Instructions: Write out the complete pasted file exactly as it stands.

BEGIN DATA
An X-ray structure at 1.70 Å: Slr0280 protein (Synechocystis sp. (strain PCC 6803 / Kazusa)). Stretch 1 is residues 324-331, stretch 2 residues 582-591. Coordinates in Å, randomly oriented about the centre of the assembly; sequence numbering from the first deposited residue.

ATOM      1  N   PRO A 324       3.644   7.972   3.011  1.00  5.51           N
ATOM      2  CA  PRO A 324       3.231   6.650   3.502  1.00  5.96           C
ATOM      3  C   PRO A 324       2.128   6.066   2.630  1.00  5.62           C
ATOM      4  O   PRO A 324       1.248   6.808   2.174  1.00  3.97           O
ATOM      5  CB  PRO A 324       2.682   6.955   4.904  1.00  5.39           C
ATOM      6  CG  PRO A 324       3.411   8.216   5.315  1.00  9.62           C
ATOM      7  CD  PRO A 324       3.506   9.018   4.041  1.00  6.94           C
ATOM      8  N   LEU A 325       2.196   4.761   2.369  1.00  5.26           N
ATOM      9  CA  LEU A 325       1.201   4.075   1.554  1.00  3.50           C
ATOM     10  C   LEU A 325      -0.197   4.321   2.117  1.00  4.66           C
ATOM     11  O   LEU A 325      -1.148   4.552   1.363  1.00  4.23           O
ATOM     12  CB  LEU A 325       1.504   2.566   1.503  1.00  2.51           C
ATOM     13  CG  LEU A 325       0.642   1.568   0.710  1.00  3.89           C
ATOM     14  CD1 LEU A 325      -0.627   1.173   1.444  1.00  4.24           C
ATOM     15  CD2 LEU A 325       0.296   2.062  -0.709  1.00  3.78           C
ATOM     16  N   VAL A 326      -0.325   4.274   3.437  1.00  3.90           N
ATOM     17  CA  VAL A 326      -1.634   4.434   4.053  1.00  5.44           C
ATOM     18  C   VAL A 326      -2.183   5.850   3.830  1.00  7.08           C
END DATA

An X-ray structure at 1.70 Å: Slr0280 protein (Synechocystis sp. (strain PCC 6803 / Kazusa)). Stretch 1 is residues 324-331, stretch 2 residues 582-591. Coordinates in Å, randomly oriented about the centre of the assembly; sequence numbering from the first deposited residue.

ATOM      1  N   PRO A 324       3.644   7.972   3.011  1.00  5.51           N
ATOM      2  CA  PRO A 324       3.231   6.650   3.502  1.00  5.96           C
ATOM      3  C   PRO A 324       2.128   6.066   2.630  1.00  5.62           C
ATOM      4  O   PRO A 324       1.248   6.808   2.174  1.00  3.97           O
ATOM      5  CB  PRO A 324       2.682   6.955   4.904  1.00  5.39           C
ATOM      6  CG  PRO A 324       3.411   8.216   5.315  1.00  9.62           C
ATOM      7  CD  PRO A 324       3.506   9.018   4.041  1.00  6.94           C
ATOM      8  N   LEU A 325       2.196   4.761   2.369  1.00  5.26           N
ATOM      9  CA  LEU A 325       1.201   4.075   1.554  1.00  3.50           C
ATOM     10  C   LEU A 325      -0.197   4.321   2.117  1.00  4.66           C
ATOM     11  O   LEU A 325      -1.148   4.552   1.363  1.00  4.23           O
ATOM     12  CB  LEU A 325       1.504   2.566   1.503  1.00  2.51           C
ATOM     13  CG  LEU A 325       0.642   1.568   0.710  1.00  3.89           C
ATOM     14  CD1 LEU A 325      -0.627   1.173   1.444  1.00  4.24           C
ATOM     15  CD2 LEU A 325       0.296   2.062  -0.709  1.00  3.78           C
ATOM     16  N   VAL A 326      -0.325   4.274   3.437  1.00  3.90           N
ATOM     17  CA  VAL A 326      -1.634   4.434   4.053  1.00  5.44           C
ATOM     18  C   VAL A 326      -2.183   5.850   3.830  1.00  7.08           C